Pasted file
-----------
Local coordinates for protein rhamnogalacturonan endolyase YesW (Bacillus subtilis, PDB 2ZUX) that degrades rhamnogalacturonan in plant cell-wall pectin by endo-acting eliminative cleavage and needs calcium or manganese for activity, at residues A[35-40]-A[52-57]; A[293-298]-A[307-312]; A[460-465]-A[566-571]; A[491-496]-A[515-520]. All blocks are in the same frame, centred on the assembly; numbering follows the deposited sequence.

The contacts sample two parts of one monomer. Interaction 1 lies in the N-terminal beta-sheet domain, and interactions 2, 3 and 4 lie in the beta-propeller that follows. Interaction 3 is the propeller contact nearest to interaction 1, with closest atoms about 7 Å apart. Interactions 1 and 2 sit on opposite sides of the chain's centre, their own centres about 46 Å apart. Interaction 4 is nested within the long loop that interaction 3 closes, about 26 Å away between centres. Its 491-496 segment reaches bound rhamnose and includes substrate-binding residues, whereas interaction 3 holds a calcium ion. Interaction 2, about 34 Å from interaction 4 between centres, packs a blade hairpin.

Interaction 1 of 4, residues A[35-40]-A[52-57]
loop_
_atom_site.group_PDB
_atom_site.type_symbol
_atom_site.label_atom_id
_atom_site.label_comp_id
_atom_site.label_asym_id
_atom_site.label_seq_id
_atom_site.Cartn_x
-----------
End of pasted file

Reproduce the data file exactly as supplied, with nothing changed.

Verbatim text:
Local coordinates for protein rhamnogalacturonan endolyase YesW (Bacillus subtilis, PDB 2ZUX) that degrades rhamnogalacturonan in plant cell-wall pectin by endo-acting eliminative cleavage and needs calcium or manganese for activity, at residues A[35-40]-A[52-57]; A[293-298]-A[307-312]; A[460-465]-A[566-571]; A[491-496]-A[515-520]. All blocks are in the same frame, centred on the assembly; numbering follows the deposited sequence.

The contacts sample two parts of one monomer. Interaction 1 lies in the N-terminal beta-sheet domain, and interactions 2, 3 and 4 lie in the beta-propeller that follows. Interaction 3 is the propeller contact nearest to interaction 1, with closest atoms about 7 Å apart. Interactions 1 and 2 sit on opposite sides of the chain's centre, their own centres about 46 Å apart. Interaction 4 is nested within the long loop that interaction 3 closes, about 26 Å away between centres. Its 491-496 segment reaches bound rhamnose and includes substrate-binding residues, whereas interaction 3 holds a calcium ion. Interaction 2, about 34 Å from interaction 4 between centres, packs a blade hairpin.

Interaction 1 of 4, residues A[35-40]-A[52-57]
loop_
_atom_site.group_PDB
_atom_site.type_symbol
_atom_site.label_atom_id
_atom_site.label_comp_id
_atom_site.label_asym_id
_atom_site.label_seq_id
_atom_site.Cartn_x